Recently on his radio show Revelations, William Henry discussed some of the challenges of sorting truth from fantasy in the alternative media marketplace with Randy Maugans. The resulting episode, "Hypesters, Lies and Mind Control" could just as easily have been called "William Henry and guest gently take the piss out of David Wilcock." I've been observing this trend in Henry's work for a while. He has been increasingly critical of his colleagues in the broader new age arena. It started with a kind of confusion and has gradually grown into dismay as his questions about the integrity of people in his milieu have grown. I notice it, in part, because I experienced similar disillusionment with teachers and colleagues in the psychic and healing arena I inhabit. There are people in my field with whom I respectfully disagree, which is fine. But I was also startlingly disabused, many years ago, of the notion that my fellow travelers were universally well-intended. I learned to my horror that some of them were self-serving and mercenary. I'm not going to say that Henry has reached the same conclusion but he's been noticeably shocked at the misuse and misrepresentation of his own work and has begun to publicly question the motives of some of his colleagues. In a recently posted interview, Henry talked about someone who had grossly distorted his work regarding the Capital Building. I'm wondering now if he meant Wilcock. He never expressly says it. But if you read between the lines... I don't know. Maybe.
In the interest of full disclosure, I should state that I have simply never been comfortable with David Wilcock. I learned about him some years ago in the context of his claim that he just might be the reincarnation of Edgar Cayce -- something from which he has more recently tried to distance himself. I listened to a lecture of his on YouTube. Much of it was interesting, if not original. It seemed to be based on solid, esoteric research. But when he started showing pictures of Cayce and his circle of friends and comparing those to pictures of himself and his circle of friends, I winced. It's not just the absurdity of using physical resemblance as a marker of reincarnation. It was something else -- the palpable sense that David Wilcock did not believe David Wilcock. In short, my bullshit detector went off. Now that's a purely intuitive response on my part and I'm not claiming to know Wilcock's heart. I don't know him at all. But I've learned the hard way that when the little hairs on the back of my stand up, I ignore that instinctual response at my peril. I would always implore others to listen to their own intuition and never trust my gut response over their own. So if you love Wilcock's work and think he's awesome, I would never try to disabuse you of that on my say-so. And I would never say that his work has no value. Some of it is quite interesting.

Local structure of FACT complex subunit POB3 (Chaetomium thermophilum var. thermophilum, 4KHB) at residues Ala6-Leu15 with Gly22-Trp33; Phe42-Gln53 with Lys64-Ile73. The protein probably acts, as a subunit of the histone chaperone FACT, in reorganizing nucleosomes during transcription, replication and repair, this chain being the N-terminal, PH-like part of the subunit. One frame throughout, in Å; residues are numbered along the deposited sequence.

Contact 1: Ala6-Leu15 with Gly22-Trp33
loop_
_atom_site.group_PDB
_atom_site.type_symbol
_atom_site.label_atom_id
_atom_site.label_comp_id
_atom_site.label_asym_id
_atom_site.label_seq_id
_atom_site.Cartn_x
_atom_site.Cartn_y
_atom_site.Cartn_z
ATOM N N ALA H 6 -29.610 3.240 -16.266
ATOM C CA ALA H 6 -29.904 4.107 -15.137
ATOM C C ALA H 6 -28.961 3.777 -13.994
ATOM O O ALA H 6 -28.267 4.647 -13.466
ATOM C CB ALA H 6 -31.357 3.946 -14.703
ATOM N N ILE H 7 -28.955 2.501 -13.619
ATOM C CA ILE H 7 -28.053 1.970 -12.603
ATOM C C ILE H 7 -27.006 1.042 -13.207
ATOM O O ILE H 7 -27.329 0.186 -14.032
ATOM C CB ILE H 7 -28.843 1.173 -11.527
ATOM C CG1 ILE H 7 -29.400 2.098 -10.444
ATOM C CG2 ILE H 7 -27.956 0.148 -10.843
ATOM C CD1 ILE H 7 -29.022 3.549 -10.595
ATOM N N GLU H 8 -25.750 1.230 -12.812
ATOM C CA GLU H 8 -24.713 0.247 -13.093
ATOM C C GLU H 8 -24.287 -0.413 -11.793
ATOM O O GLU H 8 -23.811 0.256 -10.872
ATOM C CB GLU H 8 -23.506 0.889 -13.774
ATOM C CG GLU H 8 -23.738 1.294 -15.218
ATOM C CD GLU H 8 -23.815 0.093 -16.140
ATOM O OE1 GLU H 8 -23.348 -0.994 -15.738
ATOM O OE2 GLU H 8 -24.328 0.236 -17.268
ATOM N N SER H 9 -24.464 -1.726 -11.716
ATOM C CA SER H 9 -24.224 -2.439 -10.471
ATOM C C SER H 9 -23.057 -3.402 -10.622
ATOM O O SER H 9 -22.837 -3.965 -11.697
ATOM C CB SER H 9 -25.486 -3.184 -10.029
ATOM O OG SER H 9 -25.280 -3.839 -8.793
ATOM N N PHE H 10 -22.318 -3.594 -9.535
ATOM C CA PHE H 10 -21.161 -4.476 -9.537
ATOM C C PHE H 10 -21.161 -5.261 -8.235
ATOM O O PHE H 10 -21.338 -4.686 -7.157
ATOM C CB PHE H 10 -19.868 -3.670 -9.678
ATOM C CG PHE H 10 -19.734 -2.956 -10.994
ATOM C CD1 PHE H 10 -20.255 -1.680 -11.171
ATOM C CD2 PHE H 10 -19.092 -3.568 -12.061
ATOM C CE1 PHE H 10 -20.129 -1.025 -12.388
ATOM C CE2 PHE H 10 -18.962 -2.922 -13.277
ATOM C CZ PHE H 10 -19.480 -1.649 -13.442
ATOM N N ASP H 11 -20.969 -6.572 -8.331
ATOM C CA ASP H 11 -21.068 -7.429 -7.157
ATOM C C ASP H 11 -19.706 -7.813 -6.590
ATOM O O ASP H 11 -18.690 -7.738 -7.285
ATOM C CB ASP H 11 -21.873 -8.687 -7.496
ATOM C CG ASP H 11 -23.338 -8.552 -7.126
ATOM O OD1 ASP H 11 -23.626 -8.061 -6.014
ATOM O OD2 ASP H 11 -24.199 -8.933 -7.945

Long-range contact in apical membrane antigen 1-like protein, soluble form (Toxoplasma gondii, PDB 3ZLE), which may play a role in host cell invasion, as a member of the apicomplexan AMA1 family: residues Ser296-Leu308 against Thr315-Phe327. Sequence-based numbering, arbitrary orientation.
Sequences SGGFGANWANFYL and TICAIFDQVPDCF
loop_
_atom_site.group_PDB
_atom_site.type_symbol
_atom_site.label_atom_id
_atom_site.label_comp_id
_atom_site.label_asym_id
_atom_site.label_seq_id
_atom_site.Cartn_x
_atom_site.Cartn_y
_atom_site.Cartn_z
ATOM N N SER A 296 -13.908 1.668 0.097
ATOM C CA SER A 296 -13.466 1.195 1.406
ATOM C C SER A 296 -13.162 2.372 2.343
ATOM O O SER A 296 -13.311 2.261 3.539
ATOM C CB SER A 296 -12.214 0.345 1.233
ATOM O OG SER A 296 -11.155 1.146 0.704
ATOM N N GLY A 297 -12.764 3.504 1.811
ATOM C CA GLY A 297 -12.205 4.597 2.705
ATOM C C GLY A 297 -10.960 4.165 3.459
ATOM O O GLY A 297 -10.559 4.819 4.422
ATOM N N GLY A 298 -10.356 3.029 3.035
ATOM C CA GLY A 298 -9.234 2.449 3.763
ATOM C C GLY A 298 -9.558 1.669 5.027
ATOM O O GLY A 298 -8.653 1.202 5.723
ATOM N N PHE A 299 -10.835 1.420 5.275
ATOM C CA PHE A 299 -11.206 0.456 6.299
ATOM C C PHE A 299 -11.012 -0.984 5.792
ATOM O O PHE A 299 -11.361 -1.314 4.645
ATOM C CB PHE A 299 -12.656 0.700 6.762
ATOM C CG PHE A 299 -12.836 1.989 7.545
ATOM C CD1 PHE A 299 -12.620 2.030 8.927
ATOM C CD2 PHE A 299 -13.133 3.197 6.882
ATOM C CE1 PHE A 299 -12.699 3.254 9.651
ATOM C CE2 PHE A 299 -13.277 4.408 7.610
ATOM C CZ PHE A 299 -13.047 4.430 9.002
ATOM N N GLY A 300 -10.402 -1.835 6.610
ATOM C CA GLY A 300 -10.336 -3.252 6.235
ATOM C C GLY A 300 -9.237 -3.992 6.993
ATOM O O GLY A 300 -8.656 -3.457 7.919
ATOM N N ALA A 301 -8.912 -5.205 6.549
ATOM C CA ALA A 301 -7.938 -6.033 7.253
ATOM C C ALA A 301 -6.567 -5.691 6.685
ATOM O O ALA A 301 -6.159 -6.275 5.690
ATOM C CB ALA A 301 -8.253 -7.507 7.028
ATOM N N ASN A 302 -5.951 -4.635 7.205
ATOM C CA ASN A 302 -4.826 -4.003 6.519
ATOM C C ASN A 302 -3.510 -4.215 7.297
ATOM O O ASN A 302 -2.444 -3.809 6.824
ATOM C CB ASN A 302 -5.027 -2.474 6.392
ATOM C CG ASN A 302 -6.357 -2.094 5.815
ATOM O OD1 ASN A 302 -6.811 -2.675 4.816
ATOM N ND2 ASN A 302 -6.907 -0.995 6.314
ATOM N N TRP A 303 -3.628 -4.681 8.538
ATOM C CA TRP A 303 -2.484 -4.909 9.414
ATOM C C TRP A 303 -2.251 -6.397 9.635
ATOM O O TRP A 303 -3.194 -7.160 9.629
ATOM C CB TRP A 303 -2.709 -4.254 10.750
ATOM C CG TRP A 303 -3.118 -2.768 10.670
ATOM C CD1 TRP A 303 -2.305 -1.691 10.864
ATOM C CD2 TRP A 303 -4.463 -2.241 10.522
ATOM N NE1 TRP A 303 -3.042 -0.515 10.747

That said, Wilcock's antics this past December raised many a pair of eyebrows. His claims of a death threat are touched upon in this discussion. I became aware of the debate over this in one of Clif High's typically cryptic postings. High can be very frustrating to read because he rarely contextualizes these things. You're either dialed into the woo as he is and fully aware of the preamble, or you're not. I'm not. So I did a little googling to find out what he was talking about and was kind of horrified. I'd present my findings if the computer I was on at the time WAS WORKING but it's not. (But enough about me and my daily irritations.) If you're curious, the search criteria would be something like David Wilcock, death threat, Project Camelot. Like much regarding Wilcock, this incident left me with a deduction of "patently absurd" and I walked away with another check in the "things that validate my intuitive distrust of Wilcock" column.
In this very frank discussion, Henry and Maugans say some things that need to be said. Whether you're looking at the main stream media or the woo-woo, alternative media on the internet, you need to question and evaluate everything. That means thinking critically but it also means listening to the still, small voice. What makes it hard is not so much, as Henry implied recently, that we want to believe what we want to believe and don't want to be bothered with troublesome facts. It's that human beings are creatures of narrative. We like to think we seek facts but the truth is that the items that fit our personal narrative, we accept. The ones that don't get sloughed off, sometimes without our even noticing it. It's human nature and it's something we have to stay in check with by constantly subjecting our own beliefs to critical analysis. We all have an inherent tendency to keep validating our own beliefs while disregarding things that call our beliefs into question. We also have to be really careful about giving our power away to people who we think know so much more than we do. If you find yourself accepting every word another person says, something is very wrong. They're all just people.